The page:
|Dark clouds gather over the fifth day of meetings in Durban South Africa, where the world's leaders met to discuss Climate Change.|
It became crystal clear to me on this project through Southern Africa that there is an urgency to stop the runaway greenhouse effect, a very real need that is having dire consequences for people across this region and the rest of the world. I have argued on this blog and in my writing for both Global Post and Link TV that one of the reasons we are in a downward economic spiral is because we are using our planet's resources unsustainably. Higher food prices, especially basic commodities like corn and wheat, mean less cash in the financial sector and less money everywhere to fuel further growth. Check out these well-made graphs tracking food prices worldwide. World corn and wheat prices have again shot up by 50% in the last half of 2011, and are higher now than in 2008, and this will again have a knock effect in virtually every part of our global economy.
In the project I spoke to Dr. Anthony Turton, an economist and water resource manager who looks at water and food security through the lense of National Security. This former secret service operative helped bring the ANC and and National Party together for a dialogue in the 1980s, and eventually helped unveil the new constitution in South Africa in 1994. He is not an environmentalist, but a realist who at one time received funding from the national and international security establishment to look at environmental problems as national security issues. He says "Our global economy is a subsidiary of our global ecosystem". When the ecosystem declines the economy will too, and it is my opinion -and many others that this is exactly what is happening right now.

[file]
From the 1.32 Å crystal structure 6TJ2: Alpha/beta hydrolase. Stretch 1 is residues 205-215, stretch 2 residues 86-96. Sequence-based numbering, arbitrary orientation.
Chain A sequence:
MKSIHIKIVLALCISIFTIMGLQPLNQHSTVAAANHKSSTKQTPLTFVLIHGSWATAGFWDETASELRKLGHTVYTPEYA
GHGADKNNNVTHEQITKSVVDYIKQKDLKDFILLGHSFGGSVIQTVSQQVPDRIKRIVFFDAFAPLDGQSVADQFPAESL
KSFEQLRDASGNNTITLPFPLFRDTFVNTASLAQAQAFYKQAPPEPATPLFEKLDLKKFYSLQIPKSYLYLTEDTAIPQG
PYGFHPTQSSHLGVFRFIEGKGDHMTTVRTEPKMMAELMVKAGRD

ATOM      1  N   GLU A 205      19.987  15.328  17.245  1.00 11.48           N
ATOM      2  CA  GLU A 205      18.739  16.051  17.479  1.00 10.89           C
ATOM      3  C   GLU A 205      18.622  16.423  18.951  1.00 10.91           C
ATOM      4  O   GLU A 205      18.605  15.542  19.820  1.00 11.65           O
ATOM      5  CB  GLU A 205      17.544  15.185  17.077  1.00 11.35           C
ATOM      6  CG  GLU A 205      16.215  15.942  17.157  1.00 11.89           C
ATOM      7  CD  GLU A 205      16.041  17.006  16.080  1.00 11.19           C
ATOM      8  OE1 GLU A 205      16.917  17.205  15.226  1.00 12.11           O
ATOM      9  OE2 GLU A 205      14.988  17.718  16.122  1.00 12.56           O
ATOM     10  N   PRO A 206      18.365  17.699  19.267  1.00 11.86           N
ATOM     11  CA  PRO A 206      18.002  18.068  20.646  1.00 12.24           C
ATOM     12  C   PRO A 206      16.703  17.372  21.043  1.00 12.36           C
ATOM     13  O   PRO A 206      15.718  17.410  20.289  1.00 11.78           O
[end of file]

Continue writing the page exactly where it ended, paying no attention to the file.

Barring some game changing energy technology or a cataclysmic event in our personal, political or environmental horizon, it seems we are stuck with government inaction at the highest levels for the next twenty years at least. However, as I learned at COP17 and in my work, many people are already working across the world at changing the status quo from the bottom up. Small energy projects in places like Mozambique, China's emergence as a huge developer of green energy technologies, grassroots recycling movements, buying an electric car, these are all part of the way we can start to live sustainably with our planet today. It is obvious that we the people are the only ones who can make change happen now, and the sooner we get started the better.
|The Rooftop of the Re-Purpose Center in Durban. Cabbages and other foods complement local plants and a chessboard in this roof-top garden right in the center of the city.|
At the Repurpose Center in Durban a group of concerned citizens and architects got together with the city of Durban to help revitalize the city center, provide more jobs, and create rooftop gardens that preserve endemic South African plants while providing nutrition for underprivileged communities. This center is an example of exactly how grassroots movements can become mainstream and make a huge difference in their communities. With enough projects like this, humanity can learn to become better stewards of our environment, and create the changes that will make us all more healthy, happy and help us look after our global ecosystem -and in turn our economy.